I started blogging as a writing discipline--a way to make myself write on a regular basis, even if the end result was crap--and for a long while, it worked.
However, though I passed along "tags" to a few other bloggers after I was tagged, all the tagging and memes left the taste of spam in my mouth. (pun intended) And after seeing the proliferation of invented blogging awards and reading obviously self-conscious essays meant to showcase a blogger's way with words--and I've written my share of "Oh, look at me! I'm a great writer!" posts--I'm just not as enamored of the blogging process as I once was.
Oh, I'll stick around--I have a piece of fiction to finish and post, just in case anyone's still reading--but the mode of writing discipline has changed. A few posts back, I mentioned trying to finish the next episode in a series. Serial fiction and a deadline, one either self-imposed or set by an editor, are excellent motivators.
That episode is finally finished, in the sense that it has a beginning, a middle, and an end. It was written in fits and starts, and scenes were added then deleted then added again, rearranged, shortened, extended, turned on their heads. But the episode is done. Now it's being edited and tweaked, and should be ready to submit in a couple of days. Whoo Hoo!
Sometimes, even though a writer has written inside a particular form on many occasions, he needs to go back and relearn how to do it. Ever look at "dog" or "small", or even "the", and wonder if you spelled it right? Well, that's a bit like what this episode has been for me.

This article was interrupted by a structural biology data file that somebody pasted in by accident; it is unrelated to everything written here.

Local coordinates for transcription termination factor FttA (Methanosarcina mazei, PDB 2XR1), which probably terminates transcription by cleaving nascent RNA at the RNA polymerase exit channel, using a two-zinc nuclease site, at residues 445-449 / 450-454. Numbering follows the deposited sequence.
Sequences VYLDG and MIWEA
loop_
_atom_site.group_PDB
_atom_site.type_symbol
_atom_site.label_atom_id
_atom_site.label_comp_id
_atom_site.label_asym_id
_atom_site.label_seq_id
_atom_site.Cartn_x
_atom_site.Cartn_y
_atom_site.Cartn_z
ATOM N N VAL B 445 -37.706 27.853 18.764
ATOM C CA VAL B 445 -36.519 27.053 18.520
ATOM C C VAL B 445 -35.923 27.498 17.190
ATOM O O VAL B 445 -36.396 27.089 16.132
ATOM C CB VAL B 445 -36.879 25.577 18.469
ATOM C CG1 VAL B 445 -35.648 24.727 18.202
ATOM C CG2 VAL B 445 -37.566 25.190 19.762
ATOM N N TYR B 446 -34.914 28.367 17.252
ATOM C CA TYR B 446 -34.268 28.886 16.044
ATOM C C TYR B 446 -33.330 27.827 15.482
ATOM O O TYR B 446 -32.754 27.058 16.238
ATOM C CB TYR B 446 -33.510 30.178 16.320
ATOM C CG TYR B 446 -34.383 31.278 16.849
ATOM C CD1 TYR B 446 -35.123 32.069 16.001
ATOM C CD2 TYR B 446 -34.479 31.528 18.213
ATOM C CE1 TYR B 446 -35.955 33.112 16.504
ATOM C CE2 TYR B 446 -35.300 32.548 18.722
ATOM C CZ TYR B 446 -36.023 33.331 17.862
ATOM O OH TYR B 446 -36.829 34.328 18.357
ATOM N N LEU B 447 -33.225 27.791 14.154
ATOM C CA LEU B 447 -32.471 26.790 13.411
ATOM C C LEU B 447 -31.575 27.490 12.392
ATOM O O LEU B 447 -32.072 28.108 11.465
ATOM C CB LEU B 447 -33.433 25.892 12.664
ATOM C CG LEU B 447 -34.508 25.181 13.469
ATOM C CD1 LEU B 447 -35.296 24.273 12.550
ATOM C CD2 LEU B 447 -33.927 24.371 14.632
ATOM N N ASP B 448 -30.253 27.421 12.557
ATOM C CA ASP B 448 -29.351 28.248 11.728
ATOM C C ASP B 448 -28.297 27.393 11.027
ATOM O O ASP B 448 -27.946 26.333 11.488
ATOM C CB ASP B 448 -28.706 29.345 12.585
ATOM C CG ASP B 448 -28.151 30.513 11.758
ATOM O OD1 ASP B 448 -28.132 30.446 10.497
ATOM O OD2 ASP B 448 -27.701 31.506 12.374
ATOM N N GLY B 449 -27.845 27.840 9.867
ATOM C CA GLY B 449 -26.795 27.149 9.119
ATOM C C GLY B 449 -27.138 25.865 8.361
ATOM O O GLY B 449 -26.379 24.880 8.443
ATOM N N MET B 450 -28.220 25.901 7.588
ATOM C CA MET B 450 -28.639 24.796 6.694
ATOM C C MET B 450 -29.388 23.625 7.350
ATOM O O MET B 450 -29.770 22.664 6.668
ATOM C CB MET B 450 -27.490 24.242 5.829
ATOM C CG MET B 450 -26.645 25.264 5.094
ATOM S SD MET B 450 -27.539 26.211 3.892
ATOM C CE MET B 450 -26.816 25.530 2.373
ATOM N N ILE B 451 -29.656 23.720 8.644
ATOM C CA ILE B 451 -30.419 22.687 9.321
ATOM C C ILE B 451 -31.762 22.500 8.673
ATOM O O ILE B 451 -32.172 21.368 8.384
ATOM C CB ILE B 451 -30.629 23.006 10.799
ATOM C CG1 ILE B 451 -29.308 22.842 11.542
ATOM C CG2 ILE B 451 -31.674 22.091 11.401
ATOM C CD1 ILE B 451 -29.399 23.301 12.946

I had to go back and relearn how to structure a story, how to cut from scene to scene, how to cut between the story's present and a flashback/memory. In order to help me get into that mode, I've been watching television serials on DVD. At the moment, a rented copy of Battlestar Gallactica, third season, is in the player.
The episode is still missing a necessary spark, but perhaps I can find it in the editing process.
Meantime, here's a scene that was added late on Saturday:
Curses and threats following her down the corridor, Captain Iona Zoltana scanned her dogtags across the security scan, the brig doors slid open, and she and her crew stepped into the holding zone between the cells and the entry. The doors closed with a hiss as the air pressure changed. Prisoners were given less oxygen—just under normal levels—than free citizens. Marty and his pirates could whinge at the top of their lungs all the planetary day long, but they’d just wear themselves down.
“Don’t they ever shut up?” Ensign Gaines scowled back down the corridor.
“A sleepy prisoner is a happy prisoner.”
Zoltana smiled slightly—“Mind the gap”—and gripped the handrail.
The holding zone shot sideways, and Gaines tottered into the wall and dropped his rifle. It skittered across the floor. The rest of the escort squad grinned or chuckled as Gaines righted himself, red-faced and scowling, and grabbed the rail.
At the guard station, a man in a standard dark blue uniform saluted. The gold wings of the government fleet marked his right sleeve. “Captain Zoltana.”
She returned the salute.
“I’m Liaison Officer Krieger. I’ve been sent to escort you to the admiralty, captain. Your detail is free to accompany us.”
“Officer Krieger.” Zoltana shook his hand then strode toward the exit. “Anything you can tell me on the way?”
“I don’t have the details, captain.”
“Then give me the scuttlebutt.”
Krieger waved his ID at the scanner, and the exterior door opened. “There’s been some chatter about Governor Bat’Alon’s daughter being aboard the freighter Martina Vega. Possible kidnapping.”
He looked puzzled when Zoltana laughed.
c. 2008, Keanan Brand